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Homemade pizza crust before ...
Homemade pizza crust before ...
... and after!
... and after!

Let's talk about crust, baby

I think it is important to make your own pizza dough. I know you can purchase dough at various local grocery stores and bread shops, but if you're going to make homemade pizza you might as well try to keep everything you can "in house." It's even more personal this way.

From start to finish it takes me around 10 minutes to make enough dough for two, 13-inch pizzas. Sure, you have to let the dough rise for a couple of hours but so what, have you anything better to do with your time? Here's my method:

  • 1/4 cup plus 3/4 more warm water
  • 1 tablespoon honey
  • 2 1/2 teaspoon active dry yeast
  • 3 cup flour
  • 1/2 teaspoon salt

OK, so hang with me here, because it is not that hard to mix all of this stuff together. I use my food processor because I don't have a standing mixer with a dough hook, and I am too lazy to mix by hand.

Draw 1/4 cup or so warm water into a measuring glass. Warm water is around 105 degrees ... basically a nice and warm but not super hot shower. Add the honey (or other type of sugar) and yeast. I prefer honey because it is important to support our bees. Mix this together with a fork and let it stand for a few minutes. You'll know you did a good job in gauging the water temperature when the mixture starts to foam and froth a little bit.

You have activated your yeast, congrats! While waiting for this to happen, combine the flour and salt in the food processor. After your yeast mixture has started to foam add another 3/4 cup warm water to the glass and mix again. It is important to make sure that the water line and not the foam line is at 1 cup.

You'll know what I'm talking about once you get started and do this. While pulsing the flour, slowly add the water until a rough dough ball has formed. It won't form until the very last drop of water has been added, so don't get nervous and think you're doing it wrong. After the ball has formed let the mixer run for 10 seconds or so. Turn the dough ball onto a slightly floured cutting board and knead it for around a minute.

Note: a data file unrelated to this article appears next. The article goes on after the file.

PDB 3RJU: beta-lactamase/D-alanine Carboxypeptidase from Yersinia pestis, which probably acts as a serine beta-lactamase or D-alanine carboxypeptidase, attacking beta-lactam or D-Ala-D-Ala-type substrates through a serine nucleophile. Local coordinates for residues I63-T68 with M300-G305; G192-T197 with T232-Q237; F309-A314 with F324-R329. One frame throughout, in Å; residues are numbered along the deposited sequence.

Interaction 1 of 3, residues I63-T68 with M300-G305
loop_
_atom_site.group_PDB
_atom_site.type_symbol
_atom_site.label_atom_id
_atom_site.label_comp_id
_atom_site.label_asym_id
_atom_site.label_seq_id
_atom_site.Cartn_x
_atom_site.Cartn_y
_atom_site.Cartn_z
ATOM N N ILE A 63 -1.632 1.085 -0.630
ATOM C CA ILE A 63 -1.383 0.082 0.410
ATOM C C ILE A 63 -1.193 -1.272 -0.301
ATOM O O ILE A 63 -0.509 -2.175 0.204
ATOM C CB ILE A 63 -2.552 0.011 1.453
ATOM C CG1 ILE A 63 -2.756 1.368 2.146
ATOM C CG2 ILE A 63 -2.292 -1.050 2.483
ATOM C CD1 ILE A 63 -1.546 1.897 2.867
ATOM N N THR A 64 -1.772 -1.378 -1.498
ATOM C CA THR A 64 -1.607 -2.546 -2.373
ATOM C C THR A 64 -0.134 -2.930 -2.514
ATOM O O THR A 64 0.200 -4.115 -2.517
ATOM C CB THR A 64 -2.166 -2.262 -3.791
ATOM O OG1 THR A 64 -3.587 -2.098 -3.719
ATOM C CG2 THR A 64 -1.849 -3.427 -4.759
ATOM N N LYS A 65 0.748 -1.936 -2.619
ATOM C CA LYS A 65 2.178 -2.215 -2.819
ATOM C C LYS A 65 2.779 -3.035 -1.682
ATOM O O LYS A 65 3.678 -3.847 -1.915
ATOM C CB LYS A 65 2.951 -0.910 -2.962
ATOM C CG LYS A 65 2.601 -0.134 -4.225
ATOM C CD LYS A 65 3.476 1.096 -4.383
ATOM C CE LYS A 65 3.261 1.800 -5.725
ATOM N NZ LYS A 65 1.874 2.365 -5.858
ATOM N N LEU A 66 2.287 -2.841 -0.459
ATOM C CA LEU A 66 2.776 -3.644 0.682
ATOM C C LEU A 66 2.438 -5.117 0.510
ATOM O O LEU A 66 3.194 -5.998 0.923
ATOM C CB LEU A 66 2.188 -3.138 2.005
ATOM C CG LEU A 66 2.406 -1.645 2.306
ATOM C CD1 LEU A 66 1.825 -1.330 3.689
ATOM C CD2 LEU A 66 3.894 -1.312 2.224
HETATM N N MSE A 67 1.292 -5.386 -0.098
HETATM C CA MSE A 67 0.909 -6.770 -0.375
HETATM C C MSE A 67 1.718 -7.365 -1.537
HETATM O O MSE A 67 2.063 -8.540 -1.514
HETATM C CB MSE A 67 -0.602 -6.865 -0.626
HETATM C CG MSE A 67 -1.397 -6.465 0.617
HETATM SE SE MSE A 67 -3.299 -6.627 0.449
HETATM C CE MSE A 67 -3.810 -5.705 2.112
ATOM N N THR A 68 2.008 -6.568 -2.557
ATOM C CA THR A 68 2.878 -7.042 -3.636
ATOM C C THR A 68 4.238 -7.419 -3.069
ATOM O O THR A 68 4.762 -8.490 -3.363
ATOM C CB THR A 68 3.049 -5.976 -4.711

You've just made pizza dough! Put the dough ball into a lightly oiled salad bowl and turn it around and over so that it is evenly covered with oil. Cover and let it rise for a couple of hours.

The rising time will vary based on the temperature of your house, but at most it will take two hours for the dough to double (or triple) in size. You want to make sure the salad bowl you're using is large enough. Once this point is reached just turn the risen dough out onto the same floured cutting board, cut it in half, and gently roll each portion around the board until it is just slightly tacky. Your sixth sense (your "Pizza Sense") will let you know when you are done.

All you need to do now is roll out the dough ball into a roughly round shape, about 12 inches in diameter. Out of all the various platforms for cooking pizza (like a pizza stone or cookie sheet, etc.) I prefer my grill pan. I l heat it in the oven while the oven gets to temperature, which for me is 450 degrees. I drizzle some olive oil on the rolled out dough and brush the oil so it evenly covers the dough. This then is flipped over onto the screaming hot grill pan so the combination of the heat and oil immediately starts making a crust.

Using my fingers (and this is the really fun part) I spread the dough and form a nice edge to the crust. At the same time you can press down on the dough to achieve whatever thickness of crust you are after. I always dock the dough all over using the tines of a fork so heat can release and big bubbles don't bake up. Now just top and into the oven the pizza goes.

Most of what of I've just written is hard to screw up. Humankind has been doing this for thousands of years; it's battle tested. Don't be timid and let making pizza dough scare you off.

By the time you're on batch number three you will have a very good handle on it. Then you can start experimenting with types of flour, adding different seasonings to the flour, or even white wine to the yeast slurry way at the beginning. But you'll never get to this point if you never get started.

Just do it! (Sorry for ripping you off, Nike.)


danno | April 29, 2012 at 11:24 a.m. (report)

I like basting extra virgin cold pressed olive oil on the sauce-side dough to form a water barrier; if this is not done the pizza sauce water can quickly sodden the crust. I am surprised how many pizza places do not do this. If you have never tried this technique you will be surprised how crispy your crust stays even in the refrigerator.

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